Interview with Kates Clothing

Interview with Kate from Kate’s Clothing (Owner/Director)
Interview by Jessica Plumb

Firstly, thank you so much for this interview today and hope all is well, especially considering the event of COVID-19.
It is an amazing achievement that your store has been going since 2004. How did you first get the idea to create your online shop?

Thanks! I’d been making my own clothes (despite being terrible at sewing) for a good few years and when I discovered my neighbour was a retired seamstress I decided that fate had called and I should dive blindly into running my own business, employing my neighbours’ services to fill in my large skills gap.

What is the appeal of Gothic and alternative clothing for you?

I don’t even know how to describe it; I think I was goth before I knew the word. I was a really, really weird kid and I’ve always preferred wearing black since I can remember. It’s really nice to feel like part of a culture, but I feel like that’s just a bonus and it’s not actually a choice. I’ve tried to grow out of it a couple of times over the years, but it just feels so wrong trying to be more normal.

Do you have a personal ‘hands-on’ approach as to how you run your online business?

I do indeed. We’re a very small team and I do trust everyone to get on with their roles, but I’m too much of a control freak not to be poking my nose in fairly regularly. Plus with the business being so small, I end up covering for every role at some point (because people are allowed holidays and to be ill) so they do often return to find I’ve changed everything.

Were you always interested in the alternative gothic scene and fashion?

I did actually want to be a fashion designer when I was a kid, I had scrapbooks of designs and everything, but I was ok at maths and science and I ended up down that route. My sense of fashion has definitely always been odd and always involved a lot of black since I was first able to influence the contents of my wardrobe. I was lucky enough to have a mother that encouraged my creative side, although I can pinpoint the very moment that she gave up on the idea of me growing out of it, and she did once yell “she’s got a 1st class degree in Chemical Engineering you know” across a car park when some of her neighbours looked at me funny.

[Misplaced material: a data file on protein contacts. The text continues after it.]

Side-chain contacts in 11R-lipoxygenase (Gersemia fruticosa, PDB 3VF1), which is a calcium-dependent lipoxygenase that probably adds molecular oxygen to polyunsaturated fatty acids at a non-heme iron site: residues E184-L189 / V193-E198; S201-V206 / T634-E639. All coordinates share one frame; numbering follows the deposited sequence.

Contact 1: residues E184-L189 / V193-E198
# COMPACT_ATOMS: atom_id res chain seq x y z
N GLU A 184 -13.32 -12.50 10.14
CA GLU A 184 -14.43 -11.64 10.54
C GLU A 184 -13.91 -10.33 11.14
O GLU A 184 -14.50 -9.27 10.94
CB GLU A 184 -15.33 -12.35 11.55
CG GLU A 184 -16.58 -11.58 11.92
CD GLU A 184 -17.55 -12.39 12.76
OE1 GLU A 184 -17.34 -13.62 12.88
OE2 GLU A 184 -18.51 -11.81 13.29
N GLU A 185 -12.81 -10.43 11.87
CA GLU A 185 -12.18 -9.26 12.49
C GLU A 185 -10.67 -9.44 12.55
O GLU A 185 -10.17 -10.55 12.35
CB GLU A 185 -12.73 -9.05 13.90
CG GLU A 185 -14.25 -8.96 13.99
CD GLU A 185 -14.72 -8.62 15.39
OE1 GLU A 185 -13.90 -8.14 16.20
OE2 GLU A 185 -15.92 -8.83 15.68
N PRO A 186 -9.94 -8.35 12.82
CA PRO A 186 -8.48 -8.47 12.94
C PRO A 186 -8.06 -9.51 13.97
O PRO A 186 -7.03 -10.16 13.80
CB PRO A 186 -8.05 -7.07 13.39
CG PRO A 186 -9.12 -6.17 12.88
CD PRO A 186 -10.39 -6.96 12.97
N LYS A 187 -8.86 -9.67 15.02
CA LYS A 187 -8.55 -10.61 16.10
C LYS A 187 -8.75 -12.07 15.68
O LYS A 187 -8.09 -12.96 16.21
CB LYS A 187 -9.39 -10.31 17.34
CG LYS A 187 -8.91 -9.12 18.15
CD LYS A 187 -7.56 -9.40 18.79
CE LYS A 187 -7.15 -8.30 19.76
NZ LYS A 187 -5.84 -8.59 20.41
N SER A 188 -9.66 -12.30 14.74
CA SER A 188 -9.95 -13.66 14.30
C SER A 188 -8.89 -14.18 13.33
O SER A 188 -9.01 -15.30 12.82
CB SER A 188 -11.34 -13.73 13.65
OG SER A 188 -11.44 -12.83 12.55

Who are your favourite gothic bands? Is there any new music you would recommend?

This is where I have to admit I’m actually a metaller (sorry). I’m fickle as anything, but my current favourite bands are probably Orbit Culture, In this Moment, Butcher Babies, The Haunted, Twelve Foot Ninja, Machine Head, Fire from the Gods, Bad Wolves, Black Label Society, Killer be Killed and that’s probably enough for one list. Like a typical 40+ metaller, my idea of new probably came out 20 years ago, but I do enjoy some metal from kind-of-surprising-places like Voice of Baceprot and Bloodywood (would have got to see them at Bloodstock if it wasn’t for COVID19).

Where do you find inspiration and how do you create new ideas for your line ‘Necessary Evil’?

All over the place! Sometimes I wake up with a picture in my mind and it rolls around in there until I can get it on to paper. Other times, I sit listening to music (particularly by inspirational women) and the ideas come out.
A couple of my most novel ideas came from misinterpreting something I was looking at. The hooded scarf (which I think I was the first to really do, but who knows what slips into my sub-conscience) came from exactly that, I was watching a music video and it looked for a minute like the vocalist was wearing a scarf with a hood on it, she wasn’t, but it rattled in my brain and I had to get one made. Everyone’s doing them now, so there’s a compliment in that. Also, many years ago I saw a picture of a woman in a coat and it looked like it was made out of sweatshirts, again it wasn’t, but I thought why not? Currently, I can’t help putting bat wings on everything, I keep saying I’m going to stop, and I would but I don’t want to.


You have a really good media presence including a following of over 35k on Instagram, what do you do promotion wise to keep the momentum going and what do you feel is the best way to advertise your brand?

I think the most important thing is good products and service. Exciting, comment-worthy products and a good service get talked about and today’s social media amplifies it massively. I normally do a little bit of paid advertising on Facebook and Instagram but I’ve halted that for now so we can do our part in the Stop Hate for Profit campaign, albeit a very small part.

Are there any new brands coming to your range? If so, can you tell us?

Yes, Hades footwear is about to return and Devil Fashion is back already. It was actually a bit of a bumpy ride the last 12 months and we’re only just getting back on our feet really, but there’ll be more amazing things to come.